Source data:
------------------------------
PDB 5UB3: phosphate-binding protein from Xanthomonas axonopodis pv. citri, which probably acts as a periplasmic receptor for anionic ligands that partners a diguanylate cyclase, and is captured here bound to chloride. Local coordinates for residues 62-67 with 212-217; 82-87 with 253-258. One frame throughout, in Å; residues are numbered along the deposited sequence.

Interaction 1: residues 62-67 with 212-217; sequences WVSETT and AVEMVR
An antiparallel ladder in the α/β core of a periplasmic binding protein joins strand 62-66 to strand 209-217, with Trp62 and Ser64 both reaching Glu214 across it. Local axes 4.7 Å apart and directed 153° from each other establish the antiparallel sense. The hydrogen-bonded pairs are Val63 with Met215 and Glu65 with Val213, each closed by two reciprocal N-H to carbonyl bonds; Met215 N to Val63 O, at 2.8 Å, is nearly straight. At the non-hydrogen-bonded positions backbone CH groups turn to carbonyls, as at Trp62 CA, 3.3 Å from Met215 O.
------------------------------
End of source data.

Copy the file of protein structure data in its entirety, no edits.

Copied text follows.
PDB 5UB3: phosphate-binding protein from Xanthomonas axonopodis pv. citri, which probably acts as a periplasmic receptor for anionic ligands that partners a diguanylate cyclase, and is captured here bound to chloride. Local coordinates for residues 62-67 with 212-217; 82-87 with 253-258. One frame throughout, in Å; residues are numbered along the deposited sequence.

Interaction 1: residues 62-67 with 212-217; sequences WVSETT and AVEMVR
An antiparallel ladder in the α/β core of a periplasmic binding protein joins strand 62-66 to strand 209-217, with Trp62 and Ser64 both reaching Glu214 across it. Local axes 4.7 Å apart and directed 153° from each other establish the antiparallel sense. The hydrogen-bonded pairs are Val63 with Met215 and Glu65 with Val213, each closed by two reciprocal N-H to carbonyl bonds; Met215 N to Val63 O, at 2.8 Å, is nearly straight. At the non-hydrogen-bonded positions backbone CH groups turn to carbonyls, as at Trp62 CA, 3.3 Å from Met215 O.